On Rockauto you can get a Walker 16299 direct fit Catalytic converter for $134.79 (not carb compliant)


So I would use a an aftermarket for that price difference. You may not need a new Catalytic converter, your first have to fix why you are currently getting a P0420 code. If you need a new Catalytic converter and do not fix what caused it to go bad the new one will go bad as well.

In California and New York you can not use non-carb compliant replacement Catalytic converter, so if you are in California or New York you will most likely have to get a Honda OEM converter.
 

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Discussion Starter · #7 ·
For fun I ran another scan and now I no longer get the P0420, but I'm getting P1157. So now it appears things are pointing toward the upstream O2 sensor.

From http://engine-codes.com/p1157_honda.html#ixzz2smHdiUEh:

Possible causes
- Faulty Air/Fuel Ratio Sensor 1
- Air/Fuel Ratio Sensor 1 harness is open or shorted
- Air/Fuel Ratio Sensor 1 circuit poor electrical connection

Previously I wasn't getting any reading whatsoever from the upstream sensor, so at least now it's part of the equation (although I expected to still be getting the P0420 as well, but that's not the case).
 

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I would check the wiring to the sensor, if the wiring is good and the connectors are good sounds like you need a new AF sensor. I would use the Honda part which is around $125.

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Discussion Starter · #9 ·
So according to www.rockauto.com, DENSO Part # 2349040 is "OE Style" and it says that Denso is the OE Manufacturer of the part, so would this be acceptable (in your eyes)?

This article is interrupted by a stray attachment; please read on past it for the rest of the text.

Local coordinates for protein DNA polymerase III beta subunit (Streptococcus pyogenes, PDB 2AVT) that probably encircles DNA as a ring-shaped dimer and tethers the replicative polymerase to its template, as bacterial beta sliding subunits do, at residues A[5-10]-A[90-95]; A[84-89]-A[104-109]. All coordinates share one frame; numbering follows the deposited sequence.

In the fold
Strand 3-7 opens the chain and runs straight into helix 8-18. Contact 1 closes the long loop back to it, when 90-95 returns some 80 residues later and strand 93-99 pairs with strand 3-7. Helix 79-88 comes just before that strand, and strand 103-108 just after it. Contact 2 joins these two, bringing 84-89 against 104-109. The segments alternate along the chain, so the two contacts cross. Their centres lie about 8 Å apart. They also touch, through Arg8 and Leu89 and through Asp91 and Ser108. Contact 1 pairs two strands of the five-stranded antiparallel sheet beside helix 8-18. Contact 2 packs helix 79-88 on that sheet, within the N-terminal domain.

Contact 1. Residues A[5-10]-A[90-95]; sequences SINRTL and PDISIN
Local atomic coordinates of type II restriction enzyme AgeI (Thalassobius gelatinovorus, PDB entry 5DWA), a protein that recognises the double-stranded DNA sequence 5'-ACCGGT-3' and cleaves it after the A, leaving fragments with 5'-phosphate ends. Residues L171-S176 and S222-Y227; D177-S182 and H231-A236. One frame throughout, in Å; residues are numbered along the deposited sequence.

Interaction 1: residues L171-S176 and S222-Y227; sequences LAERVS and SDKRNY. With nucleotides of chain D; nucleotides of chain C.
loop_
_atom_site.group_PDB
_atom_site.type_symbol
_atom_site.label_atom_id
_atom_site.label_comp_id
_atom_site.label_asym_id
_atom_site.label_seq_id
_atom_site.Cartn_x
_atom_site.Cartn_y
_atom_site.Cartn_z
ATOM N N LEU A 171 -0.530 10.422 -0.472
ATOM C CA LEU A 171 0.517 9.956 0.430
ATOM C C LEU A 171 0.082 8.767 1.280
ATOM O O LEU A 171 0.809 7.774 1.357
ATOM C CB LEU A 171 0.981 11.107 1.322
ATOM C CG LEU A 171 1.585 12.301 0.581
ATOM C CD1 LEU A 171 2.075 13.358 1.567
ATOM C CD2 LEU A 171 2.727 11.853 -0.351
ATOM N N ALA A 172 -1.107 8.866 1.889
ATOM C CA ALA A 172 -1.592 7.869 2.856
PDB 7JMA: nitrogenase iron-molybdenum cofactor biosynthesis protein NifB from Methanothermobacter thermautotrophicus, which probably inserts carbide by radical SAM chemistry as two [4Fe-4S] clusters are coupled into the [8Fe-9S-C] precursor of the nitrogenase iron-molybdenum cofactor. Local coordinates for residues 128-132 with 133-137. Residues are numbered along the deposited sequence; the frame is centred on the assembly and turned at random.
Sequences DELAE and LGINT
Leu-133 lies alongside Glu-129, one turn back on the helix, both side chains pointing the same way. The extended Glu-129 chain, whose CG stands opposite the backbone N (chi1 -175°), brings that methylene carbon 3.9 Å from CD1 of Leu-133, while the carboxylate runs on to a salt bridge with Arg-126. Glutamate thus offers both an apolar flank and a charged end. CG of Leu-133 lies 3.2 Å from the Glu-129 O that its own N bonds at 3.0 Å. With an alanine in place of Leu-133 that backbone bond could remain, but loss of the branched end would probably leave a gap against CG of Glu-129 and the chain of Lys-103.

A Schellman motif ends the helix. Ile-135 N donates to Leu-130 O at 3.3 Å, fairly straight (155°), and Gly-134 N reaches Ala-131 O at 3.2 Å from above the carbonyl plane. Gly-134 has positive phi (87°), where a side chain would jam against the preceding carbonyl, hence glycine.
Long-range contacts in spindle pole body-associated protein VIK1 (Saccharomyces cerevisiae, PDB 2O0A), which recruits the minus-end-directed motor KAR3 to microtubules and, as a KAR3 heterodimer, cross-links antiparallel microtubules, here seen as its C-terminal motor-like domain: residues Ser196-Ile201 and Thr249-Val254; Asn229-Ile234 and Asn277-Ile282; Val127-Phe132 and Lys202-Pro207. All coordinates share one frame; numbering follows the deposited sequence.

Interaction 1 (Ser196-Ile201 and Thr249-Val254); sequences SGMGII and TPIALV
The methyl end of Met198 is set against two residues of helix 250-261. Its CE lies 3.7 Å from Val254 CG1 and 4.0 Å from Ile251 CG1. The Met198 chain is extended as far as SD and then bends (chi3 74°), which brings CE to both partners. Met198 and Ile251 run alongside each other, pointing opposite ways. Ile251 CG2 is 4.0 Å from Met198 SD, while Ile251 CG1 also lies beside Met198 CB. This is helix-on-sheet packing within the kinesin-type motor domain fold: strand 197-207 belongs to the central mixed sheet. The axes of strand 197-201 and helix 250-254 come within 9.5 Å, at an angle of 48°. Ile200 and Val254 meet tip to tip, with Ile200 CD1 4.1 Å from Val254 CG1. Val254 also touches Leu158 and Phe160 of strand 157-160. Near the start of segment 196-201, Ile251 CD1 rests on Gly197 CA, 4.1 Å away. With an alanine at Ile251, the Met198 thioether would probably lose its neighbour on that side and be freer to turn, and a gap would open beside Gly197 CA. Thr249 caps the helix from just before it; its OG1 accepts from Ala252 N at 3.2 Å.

Like I said in my original post, money is super tight, so $35 in savings is a big deal but I don't want to end up replacing it again in 6 months if it's not the same thing.
 

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I would have no problems using the Denso part, it should work fine. I would not use a Bosch sensor.

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Discussion Starter · #11 ·
I would have no problems using the Denso part, it should work fine. I would not use a Bosch sensor.

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Got the Denso O2 sensor installed and the P1157 is now clear. However, after a few drive cycles the P0420 is back. So it looks like another $453 for the OEM catalytic converter.

But hey, at least now I know more about the emissions system than I ever thought I would!
 

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You still may not have a bad Catalytic converter, take a look at the freeze frame data and see what you long term fuel trim was when the P0420 code was set.

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Graphing the front and rear sensors will give you a good picture what may be happening as well.

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O2

For fun I ran another scan and now I no longer get the P0420, but I'm getting P1157. So now it appears things are pointing toward the upstream O2 sensor.

From http://engine-codes.com/p1157_honda.html#ixzz2smHdiUEh:

Possible causes
- Faulty Air/Fuel Ratio Sensor 1
- Air/Fuel Ratio Sensor 1 harness is open or shorted
- Air/Fuel Ratio Sensor 1 circuit poor electrical connection

Previously I wasn't getting any reading whatsoever from the upstream sensor, so at least now it's part of the equation (although I expected to still be getting the P0420 as well, but that's not the case).
I also got a upstream O2 code, 98 accord 4cyl. Rockauto had a OEM type (dont recall man.) for $20...but live in SC where theres no emmisions
 

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Even without required emmisions test I would fix this, a bad O2 sensor leads to a bad catalytic convertor.